School choice is at the center of the Trump administration’s education efforts, but policies that increase choice will only work if those choices are accessible to families.
The administration has yet to release a proposal for how the federal government might foster more school choice, but its initial budget proposal includes additional funding for charters, as well as funding for a new private school choice program. But based on findings from our new study, that funding might be better spent on promoting transportation to current choice options, rather than trying to spur growth in school choice policy at a national level.
Transportation can pose a real barrier for students, particularly those in low-income families. A study of families in Washington, DC, which does not provide yellow bus transportation to most students, found that parents were willing to choose an elementary school with proficiency rates up to 11 percentage points lower if the school was one mile closer to them.
Our study shows that nearly all US families have at least one potential “choice” school nearby—a public school in their district or a neighboring district, a charter school, or a private school—but access varies by family income and family location.
Some states and districts expand families’ options by allowing them to pick from traditional public schools, either within the district (intradistrict) or outside the district (interdistrict). The potential impact of these policies varies by district size and location. In a district with only one elementary school, for example, intradistrict choice has no impact. For families in a geographically large school district, interdistrict choice may be ineffective.
We find that intradistrict choice would give 95 percent of families in urban areas at least one more school option, but only 60 percent of rural families would gain a second choice within a 10-mile radius of home. Interdistrict choice would reach slightly more rural families than urban families within a 10-mile radius (74 versus 72 percent), but it would expand options for a smaller share of families below the federal poverty level than above it (63 versus 75 percent).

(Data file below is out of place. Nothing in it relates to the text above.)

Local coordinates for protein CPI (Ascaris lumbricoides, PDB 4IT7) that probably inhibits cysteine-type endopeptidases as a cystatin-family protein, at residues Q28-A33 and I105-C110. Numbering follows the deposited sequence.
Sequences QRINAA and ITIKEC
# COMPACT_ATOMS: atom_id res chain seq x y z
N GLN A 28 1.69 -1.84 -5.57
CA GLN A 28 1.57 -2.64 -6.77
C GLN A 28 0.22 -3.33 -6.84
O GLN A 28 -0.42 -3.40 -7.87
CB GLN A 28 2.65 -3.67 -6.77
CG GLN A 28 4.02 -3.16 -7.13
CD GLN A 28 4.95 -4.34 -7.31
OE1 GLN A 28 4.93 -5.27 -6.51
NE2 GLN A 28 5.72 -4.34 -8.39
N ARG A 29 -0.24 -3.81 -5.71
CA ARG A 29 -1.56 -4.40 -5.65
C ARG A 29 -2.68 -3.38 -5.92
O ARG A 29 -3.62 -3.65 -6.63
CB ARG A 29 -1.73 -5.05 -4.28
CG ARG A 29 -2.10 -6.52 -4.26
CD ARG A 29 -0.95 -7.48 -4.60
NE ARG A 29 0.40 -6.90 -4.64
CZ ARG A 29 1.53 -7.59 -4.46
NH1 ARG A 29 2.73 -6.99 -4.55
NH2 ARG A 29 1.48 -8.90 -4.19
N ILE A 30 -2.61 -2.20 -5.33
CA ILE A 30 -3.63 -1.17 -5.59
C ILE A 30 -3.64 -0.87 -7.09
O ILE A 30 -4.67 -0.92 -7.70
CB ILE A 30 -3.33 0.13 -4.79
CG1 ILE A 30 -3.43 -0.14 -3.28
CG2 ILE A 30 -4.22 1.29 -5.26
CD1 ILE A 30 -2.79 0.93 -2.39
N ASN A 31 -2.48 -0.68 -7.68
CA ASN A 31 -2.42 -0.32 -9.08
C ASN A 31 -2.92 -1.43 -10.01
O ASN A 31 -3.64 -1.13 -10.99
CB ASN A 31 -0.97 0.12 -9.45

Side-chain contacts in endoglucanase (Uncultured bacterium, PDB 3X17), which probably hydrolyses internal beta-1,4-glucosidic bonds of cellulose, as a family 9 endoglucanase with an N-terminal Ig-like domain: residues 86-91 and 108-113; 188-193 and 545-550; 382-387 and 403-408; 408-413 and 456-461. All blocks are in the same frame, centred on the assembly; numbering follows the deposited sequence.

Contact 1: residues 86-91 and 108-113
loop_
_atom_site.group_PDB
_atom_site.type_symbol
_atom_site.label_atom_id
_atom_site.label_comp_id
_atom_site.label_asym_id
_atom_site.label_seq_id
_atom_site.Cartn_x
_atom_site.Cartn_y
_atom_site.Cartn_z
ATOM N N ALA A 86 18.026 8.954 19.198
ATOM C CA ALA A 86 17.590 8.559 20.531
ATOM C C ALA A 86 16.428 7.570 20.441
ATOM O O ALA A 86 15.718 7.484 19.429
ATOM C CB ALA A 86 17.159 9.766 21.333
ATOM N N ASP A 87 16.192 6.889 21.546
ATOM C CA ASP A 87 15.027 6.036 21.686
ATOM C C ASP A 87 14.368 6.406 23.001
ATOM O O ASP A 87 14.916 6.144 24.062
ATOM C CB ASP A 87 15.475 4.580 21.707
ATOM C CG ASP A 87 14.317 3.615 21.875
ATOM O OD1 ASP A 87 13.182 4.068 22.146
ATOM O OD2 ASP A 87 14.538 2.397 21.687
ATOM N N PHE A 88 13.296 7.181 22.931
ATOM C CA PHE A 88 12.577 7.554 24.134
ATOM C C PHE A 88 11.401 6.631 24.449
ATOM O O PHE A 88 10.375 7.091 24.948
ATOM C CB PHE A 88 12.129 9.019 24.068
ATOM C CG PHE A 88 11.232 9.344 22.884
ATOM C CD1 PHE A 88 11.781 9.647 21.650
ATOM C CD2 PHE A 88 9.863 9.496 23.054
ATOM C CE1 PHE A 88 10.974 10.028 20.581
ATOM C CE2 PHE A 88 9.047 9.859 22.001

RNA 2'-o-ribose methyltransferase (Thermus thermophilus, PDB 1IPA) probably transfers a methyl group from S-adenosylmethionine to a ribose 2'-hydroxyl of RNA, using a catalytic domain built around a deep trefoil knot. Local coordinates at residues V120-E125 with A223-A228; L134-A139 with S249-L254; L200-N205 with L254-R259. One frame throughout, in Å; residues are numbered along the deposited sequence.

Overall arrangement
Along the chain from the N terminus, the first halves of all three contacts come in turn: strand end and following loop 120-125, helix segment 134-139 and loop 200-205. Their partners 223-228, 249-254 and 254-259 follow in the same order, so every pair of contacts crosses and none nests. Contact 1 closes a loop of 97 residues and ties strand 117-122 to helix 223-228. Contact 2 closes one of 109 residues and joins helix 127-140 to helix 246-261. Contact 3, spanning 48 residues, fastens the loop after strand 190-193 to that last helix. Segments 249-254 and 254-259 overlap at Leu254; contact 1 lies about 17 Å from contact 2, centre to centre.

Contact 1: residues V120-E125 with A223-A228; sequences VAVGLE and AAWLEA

Allowing access to existing charter schools would give more low-income families at least one option over their neighborhood school, but this access is concentrated among families in urban areas. Sixty-eight percent of urban families have at least one charter school within 10 miles, but only 17 percent of rural families have the same choice. Allowing universal access to private schools (through a hypothetical voucher program with no restrictions on school or student eligibility) would similarly favor urban families over rural ones (95 versus 69 percent).
For these estimates, our goal is to provide baseline information on the locations of existing schools of different types relative to where students live. We assume choice policies would allow any family to attend any school they choose. In the real world, of course, important issues, such as school capacity and admission requirements, are additional barriers to access.
These data show that a national school choice policy will affect populations and regions differently. The Trump administration may want to move away from implementing school choice on a national scale and focus on supporting current local efforts. The most appropriate role for the federal government in that equation may be to provide resources—through competitive grant programs or funding formulas—that allow states to design policies that fit their local context or that provide reliable transportation for families to send their students farther to schools of choice.